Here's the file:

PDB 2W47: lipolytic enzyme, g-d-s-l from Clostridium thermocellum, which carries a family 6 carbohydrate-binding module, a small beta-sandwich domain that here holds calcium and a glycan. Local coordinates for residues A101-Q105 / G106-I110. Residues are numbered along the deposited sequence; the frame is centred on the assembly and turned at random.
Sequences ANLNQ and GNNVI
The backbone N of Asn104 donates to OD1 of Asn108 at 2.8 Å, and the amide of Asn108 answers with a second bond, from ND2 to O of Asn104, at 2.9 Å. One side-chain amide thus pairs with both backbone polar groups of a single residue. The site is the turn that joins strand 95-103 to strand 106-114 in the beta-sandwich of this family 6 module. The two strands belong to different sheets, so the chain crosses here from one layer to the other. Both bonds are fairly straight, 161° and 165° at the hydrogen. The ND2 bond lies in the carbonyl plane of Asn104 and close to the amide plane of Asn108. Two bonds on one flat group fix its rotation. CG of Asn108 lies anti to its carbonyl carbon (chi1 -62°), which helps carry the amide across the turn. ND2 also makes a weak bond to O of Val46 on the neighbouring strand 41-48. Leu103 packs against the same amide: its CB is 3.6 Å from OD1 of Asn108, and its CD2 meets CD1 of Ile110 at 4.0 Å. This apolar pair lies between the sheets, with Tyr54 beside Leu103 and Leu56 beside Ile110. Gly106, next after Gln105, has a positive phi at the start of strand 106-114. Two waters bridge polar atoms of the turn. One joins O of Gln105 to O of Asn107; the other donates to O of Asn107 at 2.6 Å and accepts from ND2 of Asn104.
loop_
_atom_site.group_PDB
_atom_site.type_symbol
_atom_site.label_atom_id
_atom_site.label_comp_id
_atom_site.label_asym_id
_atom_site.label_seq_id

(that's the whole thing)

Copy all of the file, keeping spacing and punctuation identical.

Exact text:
PDB 2W47: lipolytic enzyme, g-d-s-l from Clostridium thermocellum, which carries a family 6 carbohydrate-binding module, a small beta-sandwich domain that here holds calcium and a glycan. Local coordinates for residues A101-Q105 / G106-I110. Residues are numbered along the deposited sequence; the frame is centred on the assembly and turned at random.
Sequences ANLNQ and GNNVI
The backbone N of Asn104 donates to OD1 of Asn108 at 2.8 Å, and the amide of Asn108 answers with a second bond, from ND2 to O of Asn104, at 2.9 Å. One side-chain amide thus pairs with both backbone polar groups of a single residue. The site is the turn that joins strand 95-103 to strand 106-114 in the beta-sandwich of this family 6 module. The two strands belong to different sheets, so the chain crosses here from one layer to the other. Both bonds are fairly straight, 161° and 165° at the hydrogen. The ND2 bond lies in the carbonyl plane of Asn104 and close to the amide plane of Asn108. Two bonds on one flat group fix its rotation. CG of Asn108 lies anti to its carbonyl carbon (chi1 -62°), which helps carry the amide across the turn. ND2 also makes a weak bond to O of Val46 on the neighbouring strand 41-48. Leu103 packs against the same amide: its CB is 3.6 Å from OD1 of Asn108, and its CD2 meets CD1 of Ile110 at 4.0 Å. This apolar pair lies between the sheets, with Tyr54 beside Leu103 and Leu56 beside Ile110. Gly106, next after Gln105, has a positive phi at the start of strand 106-114. Two waters bridge polar atoms of the turn. One joins O of Gln105 to O of Asn107; the other donates to O of Asn107 at 2.6 Å and accepts from ND2 of Asn104.
loop_
_atom_site.group_PDB
_atom_site.type_symbol
_atom_site.label_atom_id
_atom_site.label_comp_id
_atom_site.label_asym_id
_atom_site.label_seq_id